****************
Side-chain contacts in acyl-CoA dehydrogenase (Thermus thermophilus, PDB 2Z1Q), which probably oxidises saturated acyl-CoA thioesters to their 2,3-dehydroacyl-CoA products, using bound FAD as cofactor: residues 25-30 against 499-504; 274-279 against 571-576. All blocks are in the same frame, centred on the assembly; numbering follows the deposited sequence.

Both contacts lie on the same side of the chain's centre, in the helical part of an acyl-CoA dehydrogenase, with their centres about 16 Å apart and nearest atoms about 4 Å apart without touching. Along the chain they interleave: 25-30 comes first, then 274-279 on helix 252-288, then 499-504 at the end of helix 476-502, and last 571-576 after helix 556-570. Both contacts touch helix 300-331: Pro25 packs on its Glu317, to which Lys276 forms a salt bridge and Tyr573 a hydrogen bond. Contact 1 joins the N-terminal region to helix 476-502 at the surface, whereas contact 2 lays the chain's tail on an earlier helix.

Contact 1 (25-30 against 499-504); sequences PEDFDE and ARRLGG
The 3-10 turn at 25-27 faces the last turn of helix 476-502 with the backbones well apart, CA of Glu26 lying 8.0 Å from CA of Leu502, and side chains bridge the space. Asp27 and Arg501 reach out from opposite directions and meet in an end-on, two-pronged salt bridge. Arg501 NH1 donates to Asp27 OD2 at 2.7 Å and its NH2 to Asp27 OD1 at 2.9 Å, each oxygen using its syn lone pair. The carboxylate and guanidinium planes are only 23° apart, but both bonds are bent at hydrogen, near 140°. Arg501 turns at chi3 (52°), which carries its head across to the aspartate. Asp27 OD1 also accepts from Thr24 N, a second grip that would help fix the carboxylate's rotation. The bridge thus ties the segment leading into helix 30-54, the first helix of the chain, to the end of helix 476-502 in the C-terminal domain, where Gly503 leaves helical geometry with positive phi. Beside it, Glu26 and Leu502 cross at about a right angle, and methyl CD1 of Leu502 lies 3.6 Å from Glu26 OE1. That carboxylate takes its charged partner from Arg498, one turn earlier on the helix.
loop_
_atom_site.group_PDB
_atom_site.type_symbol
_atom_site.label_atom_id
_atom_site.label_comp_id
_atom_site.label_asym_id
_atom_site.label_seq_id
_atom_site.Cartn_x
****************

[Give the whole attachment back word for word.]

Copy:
Side-chain contacts in acyl-CoA dehydrogenase (Thermus thermophilus, PDB 2Z1Q), which probably oxidises saturated acyl-CoA thioesters to their 2,3-dehydroacyl-CoA products, using bound FAD as cofactor: residues 25-30 against 499-504; 274-279 against 571-576. All blocks are in the same frame, centred on the assembly; numbering follows the deposited sequence.

Both contacts lie on the same side of the chain's centre, in the helical part of an acyl-CoA dehydrogenase, with their centres about 16 Å apart and nearest atoms about 4 Å apart without touching. Along the chain they interleave: 25-30 comes first, then 274-279 on helix 252-288, then 499-504 at the end of helix 476-502, and last 571-576 after helix 556-570. Both contacts touch helix 300-331: Pro25 packs on its Glu317, to which Lys276 forms a salt bridge and Tyr573 a hydrogen bond. Contact 1 joins the N-terminal region to helix 476-502 at the surface, whereas contact 2 lays the chain's tail on an earlier helix.

Contact 1 (25-30 against 499-504); sequences PEDFDE and ARRLGG
The 3-10 turn at 25-27 faces the last turn of helix 476-502 with the backbones well apart, CA of Glu26 lying 8.0 Å from CA of Leu502, and side chains bridge the space. Asp27 and Arg501 reach out from opposite directions and meet in an end-on, two-pronged salt bridge. Arg501 NH1 donates to Asp27 OD2 at 2.7 Å and its NH2 to Asp27 OD1 at 2.9 Å, each oxygen using its syn lone pair. The carboxylate and guanidinium planes are only 23° apart, but both bonds are bent at hydrogen, near 140°. Arg501 turns at chi3 (52°), which carries its head across to the aspartate. Asp27 OD1 also accepts from Thr24 N, a second grip that would help fix the carboxylate's rotation. The bridge thus ties the segment leading into helix 30-54, the first helix of the chain, to the end of helix 476-502 in the C-terminal domain, where Gly503 leaves helical geometry with positive phi. Beside it, Glu26 and Leu502 cross at about a right angle, and methyl CD1 of Leu502 lies 3.6 Å from Glu26 OE1. That carboxylate takes its charged partner from Arg498, one turn earlier on the helix.
loop_
_atom_site.group_PDB
_atom_site.type_symbol
_atom_site.label_atom_id
_atom_site.label_comp_id
_atom_site.label_asym_id
_atom_site.label_seq_id
_atom_site.Cartn_x